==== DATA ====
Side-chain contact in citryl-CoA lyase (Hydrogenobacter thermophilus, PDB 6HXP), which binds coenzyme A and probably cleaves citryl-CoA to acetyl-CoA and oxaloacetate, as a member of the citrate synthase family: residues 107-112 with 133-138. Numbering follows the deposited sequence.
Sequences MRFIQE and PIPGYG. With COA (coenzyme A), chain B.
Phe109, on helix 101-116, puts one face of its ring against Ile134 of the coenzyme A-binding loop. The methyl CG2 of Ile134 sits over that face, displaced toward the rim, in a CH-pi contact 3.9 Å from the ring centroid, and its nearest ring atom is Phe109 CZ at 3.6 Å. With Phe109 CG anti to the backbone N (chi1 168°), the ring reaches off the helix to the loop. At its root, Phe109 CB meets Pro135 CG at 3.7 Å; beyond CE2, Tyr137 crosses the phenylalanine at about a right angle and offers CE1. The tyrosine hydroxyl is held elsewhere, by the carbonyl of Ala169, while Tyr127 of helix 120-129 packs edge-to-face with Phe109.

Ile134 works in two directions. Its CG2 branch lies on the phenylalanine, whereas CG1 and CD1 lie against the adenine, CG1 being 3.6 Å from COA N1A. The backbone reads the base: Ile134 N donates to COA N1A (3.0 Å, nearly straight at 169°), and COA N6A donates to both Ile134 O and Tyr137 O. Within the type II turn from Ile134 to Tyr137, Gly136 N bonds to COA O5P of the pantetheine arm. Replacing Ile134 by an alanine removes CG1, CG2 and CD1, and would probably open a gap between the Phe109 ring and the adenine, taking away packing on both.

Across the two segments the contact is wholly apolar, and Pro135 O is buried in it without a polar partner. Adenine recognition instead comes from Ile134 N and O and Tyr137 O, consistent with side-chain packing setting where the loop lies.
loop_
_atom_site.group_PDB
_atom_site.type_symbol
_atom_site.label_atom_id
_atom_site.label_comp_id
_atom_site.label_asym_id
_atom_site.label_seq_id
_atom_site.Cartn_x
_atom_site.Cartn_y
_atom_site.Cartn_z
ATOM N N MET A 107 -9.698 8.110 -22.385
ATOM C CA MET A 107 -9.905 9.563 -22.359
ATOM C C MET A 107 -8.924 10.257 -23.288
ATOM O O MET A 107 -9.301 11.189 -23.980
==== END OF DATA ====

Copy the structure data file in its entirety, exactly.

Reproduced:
Side-chain contact in citryl-CoA lyase (Hydrogenobacter thermophilus, PDB 6HXP), which binds coenzyme A and probably cleaves citryl-CoA to acetyl-CoA and oxaloacetate, as a member of the citrate synthase family: residues 107-112 with 133-138. Numbering follows the deposited sequence.
Sequences MRFIQE and PIPGYG. With COA (coenzyme A), chain B.
Phe109, on helix 101-116, puts one face of its ring against Ile134 of the coenzyme A-binding loop. The methyl CG2 of Ile134 sits over that face, displaced toward the rim, in a CH-pi contact 3.9 Å from the ring centroid, and its nearest ring atom is Phe109 CZ at 3.6 Å. With Phe109 CG anti to the backbone N (chi1 168°), the ring reaches off the helix to the loop. At its root, Phe109 CB meets Pro135 CG at 3.7 Å; beyond CE2, Tyr137 crosses the phenylalanine at about a right angle and offers CE1. The tyrosine hydroxyl is held elsewhere, by the carbonyl of Ala169, while Tyr127 of helix 120-129 packs edge-to-face with Phe109.

Ile134 works in two directions. Its CG2 branch lies on the phenylalanine, whereas CG1 and CD1 lie against the adenine, CG1 being 3.6 Å from COA N1A. The backbone reads the base: Ile134 N donates to COA N1A (3.0 Å, nearly straight at 169°), and COA N6A donates to both Ile134 O and Tyr137 O. Within the type II turn from Ile134 to Tyr137, Gly136 N bonds to COA O5P of the pantetheine arm. Replacing Ile134 by an alanine removes CG1, CG2 and CD1, and would probably open a gap between the Phe109 ring and the adenine, taking away packing on both.

Across the two segments the contact is wholly apolar, and Pro135 O is buried in it without a polar partner. Adenine recognition instead comes from Ile134 N and O and Tyr137 O, consistent with side-chain packing setting where the loop lies.
loop_
_atom_site.group_PDB
_atom_site.type_symbol
_atom_site.label_atom_id
_atom_site.label_comp_id
_atom_site.label_asym_id
_atom_site.label_seq_id
_atom_site.Cartn_x
_atom_site.Cartn_y
_atom_site.Cartn_z
ATOM N N MET A 107 -9.698 8.110 -22.385
ATOM C CA MET A 107 -9.905 9.563 -22.359
ATOM C C MET A 107 -8.924 10.257 -23.288
ATOM O O MET A 107 -9.301 11.189 -23.980